GMAT Question of the Day - Daily to your Mailbox; hard ones only

 It is currently 13 Aug 2018, 23:43

GMAT Club Daily Prep

Thank you for using the timer - this advanced tool can estimate your performance and suggest more practice questions. We have subscribed you to Daily Prep Questions via email.

Customized
for You

we will pick new questions that match your level based on your Timer History

Track

every week, we’ll send you an estimated GMAT score based on your performance

Practice
Pays

we will pick new questions that match your level based on your Timer History

Not interested in getting valuable practice questions and articles delivered to your email? No problem, unsubscribe here.

Author Message
Manager
Joined: 12 Apr 2006
Posts: 202
Location: India

Show Tags

24 Jun 2009, 04:03
00:00

Difficulty:

(N/A)

Question Stats:

0% (00:00) correct 0% (00:00) wrong based on 0 sessions

HideShow timer Statistics

Please explain the shortest possible method for this type of question. TIA

Attachment:

PS.jpg [ 18.17 KiB | Viewed 903 times ]

--== Message from GMAT Club Team ==--

This is not a quality discussion. It has been retired.

If you would like to discuss this question please re-post it in the respective forum. Thank you!

To review the GMAT Club's Forums Posting Guidelines, please follow these links: Quantitative | Verbal Please note - we may remove posts that do not follow our posting guidelines. Thank you.
Director
Joined: 03 Jun 2009
Posts: 755
Location: New Delhi
WE 1: 5.5 yrs in IT

Show Tags

24 Jun 2009, 04:40
1
On a quick look, one can say that the series would be something like:

1/2 - 1/4 + 1/8 - 1/16 +1/32 - 1/64 ...
=(1/2 - 1/4) + (1/8 - 1/16) +(1/32 - 1/64) ...
= 1/4 + 1/16 + 1/64 ....

Now, since all these are fractional values, less then 1, and values decreasing as we move on, certainly the sum would be a small value less then 1.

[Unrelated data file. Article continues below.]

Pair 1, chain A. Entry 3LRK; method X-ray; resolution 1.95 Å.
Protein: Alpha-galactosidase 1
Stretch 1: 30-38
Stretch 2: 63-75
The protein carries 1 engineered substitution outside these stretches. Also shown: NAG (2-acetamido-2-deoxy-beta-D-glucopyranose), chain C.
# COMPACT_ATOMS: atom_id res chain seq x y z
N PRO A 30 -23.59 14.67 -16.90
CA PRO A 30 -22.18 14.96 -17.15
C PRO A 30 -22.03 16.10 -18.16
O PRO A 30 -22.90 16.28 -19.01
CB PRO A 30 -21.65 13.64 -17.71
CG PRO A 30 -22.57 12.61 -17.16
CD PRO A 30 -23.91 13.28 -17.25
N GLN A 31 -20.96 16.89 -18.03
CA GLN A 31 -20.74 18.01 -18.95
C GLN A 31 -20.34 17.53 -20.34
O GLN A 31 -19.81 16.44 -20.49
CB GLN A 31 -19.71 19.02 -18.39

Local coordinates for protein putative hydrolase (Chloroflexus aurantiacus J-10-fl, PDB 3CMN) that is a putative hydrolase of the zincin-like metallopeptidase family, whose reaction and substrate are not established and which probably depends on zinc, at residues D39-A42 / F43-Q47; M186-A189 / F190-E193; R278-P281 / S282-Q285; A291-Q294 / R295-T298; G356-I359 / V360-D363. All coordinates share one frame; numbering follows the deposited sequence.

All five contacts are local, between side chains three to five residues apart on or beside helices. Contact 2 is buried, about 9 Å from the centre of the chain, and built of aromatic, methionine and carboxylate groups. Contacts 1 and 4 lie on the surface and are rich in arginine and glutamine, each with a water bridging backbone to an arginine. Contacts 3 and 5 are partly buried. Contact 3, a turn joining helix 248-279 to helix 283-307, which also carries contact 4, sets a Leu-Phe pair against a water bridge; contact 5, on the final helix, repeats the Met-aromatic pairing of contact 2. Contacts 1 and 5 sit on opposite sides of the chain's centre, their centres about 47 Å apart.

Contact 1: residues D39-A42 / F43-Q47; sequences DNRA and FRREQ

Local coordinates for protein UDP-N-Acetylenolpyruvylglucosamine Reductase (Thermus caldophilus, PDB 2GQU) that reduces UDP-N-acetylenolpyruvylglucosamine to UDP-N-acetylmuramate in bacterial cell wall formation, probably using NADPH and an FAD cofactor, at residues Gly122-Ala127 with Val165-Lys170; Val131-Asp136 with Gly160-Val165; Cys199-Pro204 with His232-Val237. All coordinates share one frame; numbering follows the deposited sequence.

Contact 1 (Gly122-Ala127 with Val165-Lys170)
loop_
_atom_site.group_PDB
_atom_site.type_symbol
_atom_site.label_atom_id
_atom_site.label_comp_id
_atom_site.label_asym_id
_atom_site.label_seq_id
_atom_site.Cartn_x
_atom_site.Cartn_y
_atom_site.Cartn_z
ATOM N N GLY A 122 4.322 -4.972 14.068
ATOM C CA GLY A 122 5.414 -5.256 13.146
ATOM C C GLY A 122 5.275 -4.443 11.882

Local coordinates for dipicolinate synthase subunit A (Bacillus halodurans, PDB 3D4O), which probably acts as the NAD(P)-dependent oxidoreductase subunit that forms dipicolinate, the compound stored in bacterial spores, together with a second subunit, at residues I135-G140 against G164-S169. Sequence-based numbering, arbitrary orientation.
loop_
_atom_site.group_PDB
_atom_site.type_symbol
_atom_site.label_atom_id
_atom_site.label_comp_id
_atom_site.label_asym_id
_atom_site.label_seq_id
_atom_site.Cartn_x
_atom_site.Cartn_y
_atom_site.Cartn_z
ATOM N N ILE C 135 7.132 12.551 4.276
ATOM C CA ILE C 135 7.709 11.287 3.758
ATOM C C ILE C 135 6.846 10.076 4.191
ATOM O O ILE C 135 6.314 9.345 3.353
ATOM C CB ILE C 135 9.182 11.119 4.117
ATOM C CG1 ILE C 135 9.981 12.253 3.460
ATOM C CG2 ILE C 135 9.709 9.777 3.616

So, options A and B are out.

Option E is out, since the series is 1/4 + ...+ve values

Now, for C and D :
For the sum of the series to be > 1/2, we would need to add 1/4 (or higher value) to the 1st term (i.e. 1/4). But as all the subsequent terms are 1/4th of the previous term and the value keeps on decreasing as we move to the right, the sum would be something near 1/4 (and cannot be greater then 1/2).

--== Message from GMAT Club Team ==--

This is not a quality discussion. It has been retired.

If you would like to discuss this question please re-post it in the respective forum. Thank you!

To review the GMAT Club's Forums Posting Guidelines, please follow these links: Quantitative | Verbal Please note - we may remove posts that do not follow our posting guidelines. Thank you.

_________________
Display posts from previous: Sort by

Events & Promotions

 Powered by phpBB © phpBB Group | Emoji artwork provided by EmojiOne Kindly note that the GMAT® test is a registered trademark of the Graduate Management Admission Council®, and this site has neither been reviewed nor endorsed by GMAC®.